Crowdfunding site Indiegogo has called time on a high-profile British project to create a retro handheld console.
The US firm has told backers of the Sinclair ZX Spectrum Vega+ that it is appointing a debt collection agency to recoup funds from the London-based company behind the campaign.
It said Retro Computers Ltd (RCL) had failed to meet the conditions it had set to be given more time.
RCL told the BBC that the intervention was "highly destabilising".
"Indiegogo asked for proof that we are ready to ship the product and requested that we send them a unit to their San Francisco office," added Dr David Levy, RCL's chairman
"We responded yesterday saying that we would sooner give a demonstration of a unit to their UK representative, and asking Indiegogo to request that he contact us to fix an appointment. Their reaction was this latest statement."
He added that RCL was "still determined to deliver to backers and have this morning received a number of messages from backers asking us not to give up".
Indiegogo had warned RCL in February that it planned to retrieve funds if deliveries had not been made by the end of May, but subsequently had offered a fortnight's extension.
"The campaign owners have not met the requirements Indiegogo sent last week," a spokesman for Indiegogo said in a statement.
"Our Trust & Safety team is now continuing the process of sending this campaign to collections in an effort to return funds to backers.
"During this time, the campaign owners are still able to pursue fulfilment of the project and they are not prevented from shipping any units that are ready to be sent out to backers."
The Vega+ campaign raised a total of £512,790 from more than 4,700 people on Indiegogo before the US firm blocked it from accepting more funds in March 2017.
In addition, RCL has claimed that "pre-orders" for the games machine have been "selling fast" via its own website.
'Oil on flames'
Last week, Dr Levy said that he intended to send out the first units by 15 June.
However, he signalled that this goal was now in jeopardy.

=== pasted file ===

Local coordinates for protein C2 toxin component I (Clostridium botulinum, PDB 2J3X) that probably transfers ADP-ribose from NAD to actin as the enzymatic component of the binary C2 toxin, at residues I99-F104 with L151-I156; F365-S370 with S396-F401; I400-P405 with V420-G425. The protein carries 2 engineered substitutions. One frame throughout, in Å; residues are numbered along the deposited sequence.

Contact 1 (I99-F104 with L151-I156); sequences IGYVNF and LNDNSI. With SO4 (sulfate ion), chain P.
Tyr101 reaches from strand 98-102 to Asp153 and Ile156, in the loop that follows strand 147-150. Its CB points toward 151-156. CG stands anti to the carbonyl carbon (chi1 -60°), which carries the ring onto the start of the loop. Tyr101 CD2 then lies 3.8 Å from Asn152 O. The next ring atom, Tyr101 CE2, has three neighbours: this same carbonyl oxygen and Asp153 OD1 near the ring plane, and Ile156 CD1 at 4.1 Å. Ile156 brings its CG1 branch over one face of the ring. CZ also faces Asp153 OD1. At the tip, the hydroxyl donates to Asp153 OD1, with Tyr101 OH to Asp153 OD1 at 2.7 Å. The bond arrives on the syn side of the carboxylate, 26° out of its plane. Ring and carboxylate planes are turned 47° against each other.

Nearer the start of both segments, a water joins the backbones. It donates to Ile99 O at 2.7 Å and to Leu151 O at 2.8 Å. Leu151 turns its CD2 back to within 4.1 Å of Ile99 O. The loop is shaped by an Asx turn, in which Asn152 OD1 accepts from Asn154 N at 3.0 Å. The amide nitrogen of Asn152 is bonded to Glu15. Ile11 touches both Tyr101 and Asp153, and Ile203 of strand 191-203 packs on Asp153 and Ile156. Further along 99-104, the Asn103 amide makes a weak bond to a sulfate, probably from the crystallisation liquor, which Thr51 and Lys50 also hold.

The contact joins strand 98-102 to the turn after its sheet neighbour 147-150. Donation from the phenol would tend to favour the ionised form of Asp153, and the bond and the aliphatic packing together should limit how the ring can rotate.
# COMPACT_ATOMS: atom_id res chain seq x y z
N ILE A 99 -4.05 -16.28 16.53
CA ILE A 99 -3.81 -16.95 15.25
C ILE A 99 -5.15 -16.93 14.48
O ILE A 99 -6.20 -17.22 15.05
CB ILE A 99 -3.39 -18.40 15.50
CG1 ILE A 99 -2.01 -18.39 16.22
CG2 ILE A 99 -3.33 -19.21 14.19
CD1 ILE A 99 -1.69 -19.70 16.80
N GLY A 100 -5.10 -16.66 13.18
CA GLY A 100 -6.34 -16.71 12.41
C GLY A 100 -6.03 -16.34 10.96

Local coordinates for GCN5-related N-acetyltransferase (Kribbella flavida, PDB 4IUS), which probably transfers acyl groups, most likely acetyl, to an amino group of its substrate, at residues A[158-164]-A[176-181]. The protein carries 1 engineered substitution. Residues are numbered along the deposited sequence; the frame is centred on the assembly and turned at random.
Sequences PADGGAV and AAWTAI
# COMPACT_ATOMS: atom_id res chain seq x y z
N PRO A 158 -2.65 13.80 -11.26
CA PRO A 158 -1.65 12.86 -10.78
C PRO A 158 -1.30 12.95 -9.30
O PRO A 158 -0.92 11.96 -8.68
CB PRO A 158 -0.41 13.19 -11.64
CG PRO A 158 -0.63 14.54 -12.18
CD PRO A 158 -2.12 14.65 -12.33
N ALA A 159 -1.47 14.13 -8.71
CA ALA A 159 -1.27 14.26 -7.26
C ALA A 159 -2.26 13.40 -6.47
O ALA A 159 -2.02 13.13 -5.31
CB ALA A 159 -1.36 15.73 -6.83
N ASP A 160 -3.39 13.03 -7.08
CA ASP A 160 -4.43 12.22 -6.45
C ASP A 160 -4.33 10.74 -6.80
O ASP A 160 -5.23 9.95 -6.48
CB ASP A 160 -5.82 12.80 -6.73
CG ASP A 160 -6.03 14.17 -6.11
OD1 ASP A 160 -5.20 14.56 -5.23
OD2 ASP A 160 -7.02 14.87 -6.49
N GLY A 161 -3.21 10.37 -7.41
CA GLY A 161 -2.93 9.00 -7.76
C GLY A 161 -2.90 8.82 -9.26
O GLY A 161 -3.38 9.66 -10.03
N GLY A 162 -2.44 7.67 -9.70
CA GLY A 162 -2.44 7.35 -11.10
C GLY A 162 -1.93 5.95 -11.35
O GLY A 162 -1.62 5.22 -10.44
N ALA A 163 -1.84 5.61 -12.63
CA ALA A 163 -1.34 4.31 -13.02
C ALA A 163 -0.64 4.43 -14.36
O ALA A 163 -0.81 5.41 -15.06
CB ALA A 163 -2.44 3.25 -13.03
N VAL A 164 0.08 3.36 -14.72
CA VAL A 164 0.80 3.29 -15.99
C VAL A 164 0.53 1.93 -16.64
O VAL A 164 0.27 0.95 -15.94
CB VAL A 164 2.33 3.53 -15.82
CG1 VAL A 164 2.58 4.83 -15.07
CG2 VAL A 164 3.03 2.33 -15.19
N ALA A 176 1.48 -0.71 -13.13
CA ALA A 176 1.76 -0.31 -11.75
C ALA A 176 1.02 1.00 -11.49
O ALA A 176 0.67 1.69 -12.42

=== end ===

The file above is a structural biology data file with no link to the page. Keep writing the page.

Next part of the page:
"Indiegogo have seen fit to make this and earlier statements which have poured oil on the flames and made it more difficult for us to deliver the Vega+ project," he said.
"Far from helping their backers to receive the Vega+, Indiegogo's statements have had the opposite effect, by worrying some of our suppliers."
RCL has missed multiple deadlines over the past two years and given a variety of reasons for doing so, ranging from problems with the buttons of the Vega+ to disputes with former company directors - the details of which are contested.
The company had originally pledged to deliver the console in the summer of 2016.
Indiegogo had given three conditions for it to postpone a the threat of intervention, which it had made in February.
- RCL had to courier over a final production unit by end of day Tuesday to prove its existence
- the firm had to refund any backer who no longer wanted to receive the console
- the company had to provide contact details for representatives at Sky who supposedly were delaying the consoles being sent out
Sky does own some of the intellectual property rights involved, since it owns Amstrad, which acquired Sinclair's marketing and merchandising rights in 1986.
RCL previously signed a contract with Sky promising to provide it with a working version of the Vega+ for quality checks, but a spokeswoman for the broadcaster said it had yet to receive it.
She added that Sky did not believe it was to blame for any delay in the console's release.
"We would love to see these consoles in the hands of fans, that's why we gave RCL permission to use the Sinclair and ZX Spectrum branding on the console in the first place, despite the fact there will be no financial benefit to Sky," she added
"However, we have yet to receive a final working version of the console from RCL."
According to RCL's most recently filed accounts, it had £433,008 of assets at the end of March 2017.
As yet, Dr Levy has declined to provide an update.
A website campaigning for Sir Clive Sinclair - the original inventor of the ZX Spectrum computers - to intervene has identified 120 backers who say they have requested refunds.
It says that they have requested a total of £14,760 be handed back.
What powers do debt collectors have?
While the involvement of a debt collection agency will escalate matters, it will not necessarily bring them to a close.
Unlike bailiffs, such agencies cannot seize assets themselves. In past cases, some companies have simply opted to ignore them.
When this has happened, the agencies have sometimes had to pursue legal action on their clients' behalf.
And only when they won have enforcement officers been appointed with the power to confiscate property.
Bearing in mind that backers neither have a stake in RCL nor have they bought something in the traditional sense - rather they funded an endeavour - it is not clear how a judge would rule were Indiegogo to pursue this route, or even if the dispute would get to court in the first place.
"This is a complex and difficult case," commented Peter Wallwork, chief executive of the Credit Services Association.
He added that even when companies are forced to hand over funds, the effort required often involves "additional charges that would have to be met by the debtor business", eating into the sums recovered.